This is exactly what I'm trying to do and explore with my current challenge of "Use What You've Got". I have so many resources that I can use to grow my blog into a profitable business. I have my skills, in sewing, blogging and writing which are constantly being developed and improving. I also have a large fabric stash to work with creating tutorials and also making items to sell in my, as yet very small,  Madeit shop.  There are endless free resources available online - posts and tutorials where people are generously sharing their own knowledge and experiences about blogging and growing a business. I'm trying to make full use of all of these resources, and in turn share more of what I learn to continue passing the knowledge on!

So what do you think?
Do you believe you need to spend money to make money?
Have you already spent some worthwhile money that has helped your business grow?

I'd love to hear your thoughts! 

Door hanger reminder notes - Day 40 Use What You've Got

A couple of days ago on Facebook, Meijo's Joy shared a picture of notepads in the shape of door hangers for leaving reminder notes on. I thought they were a great idea - as I'm always looking for ways to help my kids remember what to take to school each day!

But rather than notepads - I wanted to make something that was reusable.

So I got some cardboard and coloured paper, cut the door-hanger shape from them, stuck them all together and covered them with clear contact paper (that you use for covering books).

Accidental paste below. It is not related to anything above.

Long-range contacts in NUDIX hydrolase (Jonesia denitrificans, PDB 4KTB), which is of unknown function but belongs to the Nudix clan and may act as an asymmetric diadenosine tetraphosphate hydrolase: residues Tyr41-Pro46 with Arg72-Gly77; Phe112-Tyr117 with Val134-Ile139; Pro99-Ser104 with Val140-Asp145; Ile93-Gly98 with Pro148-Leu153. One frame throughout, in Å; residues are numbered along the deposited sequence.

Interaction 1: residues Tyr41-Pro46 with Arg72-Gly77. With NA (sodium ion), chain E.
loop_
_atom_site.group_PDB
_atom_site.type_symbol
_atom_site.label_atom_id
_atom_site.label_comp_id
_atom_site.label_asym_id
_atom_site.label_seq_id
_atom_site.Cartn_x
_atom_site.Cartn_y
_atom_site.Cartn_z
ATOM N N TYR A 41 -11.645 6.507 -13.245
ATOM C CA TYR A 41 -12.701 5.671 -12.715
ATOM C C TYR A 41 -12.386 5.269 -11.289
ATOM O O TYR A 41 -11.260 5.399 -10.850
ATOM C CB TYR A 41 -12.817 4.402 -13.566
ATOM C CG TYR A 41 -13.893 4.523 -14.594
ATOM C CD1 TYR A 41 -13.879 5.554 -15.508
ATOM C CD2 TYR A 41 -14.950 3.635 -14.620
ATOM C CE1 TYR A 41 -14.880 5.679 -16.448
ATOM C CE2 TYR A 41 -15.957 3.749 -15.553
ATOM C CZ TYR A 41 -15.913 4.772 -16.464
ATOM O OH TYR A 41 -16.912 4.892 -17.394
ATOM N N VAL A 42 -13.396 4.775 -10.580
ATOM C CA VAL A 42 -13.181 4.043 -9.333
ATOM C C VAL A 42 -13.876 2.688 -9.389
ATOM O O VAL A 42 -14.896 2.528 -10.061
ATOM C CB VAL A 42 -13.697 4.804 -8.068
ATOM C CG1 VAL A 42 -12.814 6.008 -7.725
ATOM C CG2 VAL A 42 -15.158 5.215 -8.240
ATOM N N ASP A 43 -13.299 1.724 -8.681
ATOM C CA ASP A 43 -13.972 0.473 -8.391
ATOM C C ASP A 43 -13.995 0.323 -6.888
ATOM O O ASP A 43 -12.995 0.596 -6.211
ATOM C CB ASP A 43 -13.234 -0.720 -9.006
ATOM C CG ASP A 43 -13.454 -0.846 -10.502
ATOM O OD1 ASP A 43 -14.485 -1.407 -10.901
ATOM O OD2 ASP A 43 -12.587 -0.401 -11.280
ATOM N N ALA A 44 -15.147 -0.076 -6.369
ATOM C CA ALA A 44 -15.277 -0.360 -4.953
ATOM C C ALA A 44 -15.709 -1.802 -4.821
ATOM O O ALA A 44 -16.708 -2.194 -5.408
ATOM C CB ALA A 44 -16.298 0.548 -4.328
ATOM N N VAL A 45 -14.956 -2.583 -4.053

I made one with red on one side and green on the other..

And another with blue on one side and yellow on the other.

Then I just added a board pen and a piece of fabric (from my scrap stash) for rubbing the messages out before writing new ones.

Hopefully now my girls will be able to leave themselves notes and never forget anything for school again!

I can always hope anyway! It'll certainly be a novelty for a while!

This was a great project using what I already had in the house. It cost me nothing and hopefully will be very useful!

How do you help your kids remember what to take to school each day?  I've tried all kinds of notes before -but I'm hoping this one will be successful!

Mini backpacks from shorts - an upcycle tutorial. Day 39 Use What You've Got

I have a pile of shorts in my stash to be upcycled, 
and had the idea of making mini backpacks with them. 
The size is perfect for kids - or for adults when you just want to take a small bag that won't get in your way!

As this is an upcycle tutorial and you won't necessarily have the same type of shorts - I've tried to be as general as I can, and sizes will depend on the size of the shorts you use!

So here's the shorts I started with, together with a little plain fabric for the bag lining:

Cutting the pieces
The hem of the shorts was wide and had a neat finish. So first I carefully cut both hems off to use as the bag straps.

Next I cut the  button and hole fastening from the front of the shorts, so that I could use this for the bag fastening.

Then, the main bag part was cut from one side of the shorts: